The Main Stream

Aug 3, 2012 9:20 PM

UA role in Mars rover mission

TUCSON - NASA is heading back to the red planet with some help from the University of Arizona.

The University of Arizona is taking part in one of the biggest and most expensive rovers ever sent to Mars. Mars Science Laboratory Curiosity is the size of a small SUV and ran up a bill of $2.5 billion over the course of a decade.

The ground breaking technique to get Curiosity to the Martian surface has been dubbed "7 Minutes of Terror" by NASA. Seven minutes is the time it takes the vehicle to go from 13,000mph to a standstill on the red planet's surface. To watch an animation of the rover's Sci-Fi like landing click here. Assuming the "7 minutes of Terror" goes off without a hitch Curiosity will perform a laundry list of tasks over a two year period with one main goal in sight.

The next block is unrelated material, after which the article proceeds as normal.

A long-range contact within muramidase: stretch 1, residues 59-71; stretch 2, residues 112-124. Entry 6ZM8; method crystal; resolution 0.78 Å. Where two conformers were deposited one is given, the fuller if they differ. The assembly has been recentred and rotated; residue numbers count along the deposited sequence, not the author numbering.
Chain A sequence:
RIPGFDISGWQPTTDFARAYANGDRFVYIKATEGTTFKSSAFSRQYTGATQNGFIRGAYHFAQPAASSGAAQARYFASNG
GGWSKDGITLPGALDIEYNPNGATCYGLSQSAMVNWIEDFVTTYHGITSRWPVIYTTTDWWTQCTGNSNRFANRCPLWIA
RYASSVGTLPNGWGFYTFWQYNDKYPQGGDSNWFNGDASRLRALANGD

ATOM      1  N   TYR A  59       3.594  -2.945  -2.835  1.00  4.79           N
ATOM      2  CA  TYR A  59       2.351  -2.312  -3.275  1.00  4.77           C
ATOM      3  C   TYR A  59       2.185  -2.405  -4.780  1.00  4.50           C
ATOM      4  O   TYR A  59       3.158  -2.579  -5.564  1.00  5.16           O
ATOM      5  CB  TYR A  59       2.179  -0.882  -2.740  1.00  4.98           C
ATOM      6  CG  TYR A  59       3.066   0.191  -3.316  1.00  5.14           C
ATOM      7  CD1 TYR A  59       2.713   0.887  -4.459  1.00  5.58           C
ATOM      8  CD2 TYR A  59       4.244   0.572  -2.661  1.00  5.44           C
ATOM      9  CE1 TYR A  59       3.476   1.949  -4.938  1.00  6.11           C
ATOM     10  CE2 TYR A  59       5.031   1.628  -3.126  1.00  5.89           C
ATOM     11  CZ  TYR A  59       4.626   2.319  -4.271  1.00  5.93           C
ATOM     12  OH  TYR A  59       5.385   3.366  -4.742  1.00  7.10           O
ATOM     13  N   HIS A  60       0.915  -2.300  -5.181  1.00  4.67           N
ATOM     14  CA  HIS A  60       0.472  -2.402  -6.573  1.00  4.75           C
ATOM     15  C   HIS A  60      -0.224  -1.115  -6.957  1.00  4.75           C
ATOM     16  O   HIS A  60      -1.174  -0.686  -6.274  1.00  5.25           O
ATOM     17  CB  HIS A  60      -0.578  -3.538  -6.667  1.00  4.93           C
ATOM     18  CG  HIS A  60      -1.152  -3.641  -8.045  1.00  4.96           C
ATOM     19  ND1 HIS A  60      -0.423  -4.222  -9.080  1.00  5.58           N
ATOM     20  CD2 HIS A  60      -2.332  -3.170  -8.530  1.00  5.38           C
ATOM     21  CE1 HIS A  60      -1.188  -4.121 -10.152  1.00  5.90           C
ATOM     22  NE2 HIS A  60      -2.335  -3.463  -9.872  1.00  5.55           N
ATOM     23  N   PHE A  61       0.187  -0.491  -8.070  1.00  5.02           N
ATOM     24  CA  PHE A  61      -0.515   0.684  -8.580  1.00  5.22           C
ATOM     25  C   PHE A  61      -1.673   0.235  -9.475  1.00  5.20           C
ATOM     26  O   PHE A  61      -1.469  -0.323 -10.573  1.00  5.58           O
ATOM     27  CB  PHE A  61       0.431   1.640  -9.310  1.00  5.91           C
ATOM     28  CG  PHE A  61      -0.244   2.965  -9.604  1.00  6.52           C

UA Professor of Planetary Sciences William Boynton explains, "The main mission of the Curiosity rover is to look at the habitability of Mars to see if it might have been able to support life in the past."

One of the main building blocks of life, water, is exactly where the University of Arizona comes into play. William Boynton has worked with Russian counterparts to come up with an instrument called DAN. "The instrument DANs purpose is to look for soil moisture," says Boynton. This sophisticated piece of technology measures the moisture content by sending neutrons into the soil and analyzing the data sent back to the instrument.

U of A's hand in the red planted mission doesn't stop there. Curiosity is also equipped with a "Hi-Rise" camera that is run by the University and other instruments that use X-rays to identify minerals.

Tomorrow the U of A's Science Downtown Museum will host a "Tucson Lands on Mars" exhibit all day. For more info on that event click here. For more information on a live viewing party being held at Sky Bar click here.

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